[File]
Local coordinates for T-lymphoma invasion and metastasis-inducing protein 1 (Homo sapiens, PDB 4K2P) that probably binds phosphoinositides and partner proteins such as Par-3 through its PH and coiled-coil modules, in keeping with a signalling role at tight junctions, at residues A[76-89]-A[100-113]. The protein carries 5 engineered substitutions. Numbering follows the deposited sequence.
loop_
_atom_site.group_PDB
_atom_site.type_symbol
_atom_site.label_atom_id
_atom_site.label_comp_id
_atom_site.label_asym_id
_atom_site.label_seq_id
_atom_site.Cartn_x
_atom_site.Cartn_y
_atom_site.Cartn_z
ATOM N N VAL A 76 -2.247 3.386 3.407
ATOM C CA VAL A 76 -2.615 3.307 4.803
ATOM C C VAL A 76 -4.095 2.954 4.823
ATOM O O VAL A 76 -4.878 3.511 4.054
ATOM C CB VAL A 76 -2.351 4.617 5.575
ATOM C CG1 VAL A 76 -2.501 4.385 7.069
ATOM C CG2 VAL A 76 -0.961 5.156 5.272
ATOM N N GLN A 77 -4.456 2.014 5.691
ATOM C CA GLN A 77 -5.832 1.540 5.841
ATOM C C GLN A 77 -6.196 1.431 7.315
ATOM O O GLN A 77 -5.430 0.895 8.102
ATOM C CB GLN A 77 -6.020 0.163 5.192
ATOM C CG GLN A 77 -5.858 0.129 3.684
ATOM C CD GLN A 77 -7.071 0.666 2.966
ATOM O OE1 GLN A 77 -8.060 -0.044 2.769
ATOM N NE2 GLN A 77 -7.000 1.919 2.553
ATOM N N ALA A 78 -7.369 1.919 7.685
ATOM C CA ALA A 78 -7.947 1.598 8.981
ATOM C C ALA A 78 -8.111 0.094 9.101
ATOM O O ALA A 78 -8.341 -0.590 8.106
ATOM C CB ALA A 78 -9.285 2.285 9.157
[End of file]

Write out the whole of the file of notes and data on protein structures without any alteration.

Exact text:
Local coordinates for T-lymphoma invasion and metastasis-inducing protein 1 (Homo sapiens, PDB 4K2P) that probably binds phosphoinositides and partner proteins such as Par-3 through its PH and coiled-coil modules, in keeping with a signalling role at tight junctions, at residues A[76-89]-A[100-113]. The protein carries 5 engineered substitutions. Numbering follows the deposited sequence.
loop_
_atom_site.group_PDB
_atom_site.type_symbol
_atom_site.label_atom_id
_atom_site.label_comp_id
_atom_site.label_asym_id
_atom_site.label_seq_id
_atom_site.Cartn_x
_atom_site.Cartn_y
_atom_site.Cartn_z
ATOM N N VAL A 76 -2.247 3.386 3.407
ATOM C CA VAL A 76 -2.615 3.307 4.803
ATOM C C VAL A 76 -4.095 2.954 4.823
ATOM O O VAL A 76 -4.878 3.511 4.054
ATOM C CB VAL A 76 -2.351 4.617 5.575
ATOM C CG1 VAL A 76 -2.501 4.385 7.069
ATOM C CG2 VAL A 76 -0.961 5.156 5.272
ATOM N N GLN A 77 -4.456 2.014 5.691
ATOM C CA GLN A 77 -5.832 1.540 5.841
ATOM C C GLN A 77 -6.196 1.431 7.315
ATOM O O GLN A 77 -5.430 0.895 8.102
ATOM C CB GLN A 77 -6.020 0.163 5.192
ATOM C CG GLN A 77 -5.858 0.129 3.684
ATOM C CD GLN A 77 -7.071 0.666 2.966
ATOM O OE1 GLN A 77 -8.060 -0.044 2.769
ATOM N NE2 GLN A 77 -7.000 1.919 2.553
ATOM N N ALA A 78 -7.369 1.919 7.685
ATOM C CA ALA A 78 -7.947 1.598 8.981
ATOM C C ALA A 78 -8.111 0.094 9.101
ATOM O O ALA A 78 -8.341 -0.590 8.106
ATOM C CB ALA A 78 -9.285 2.285 9.157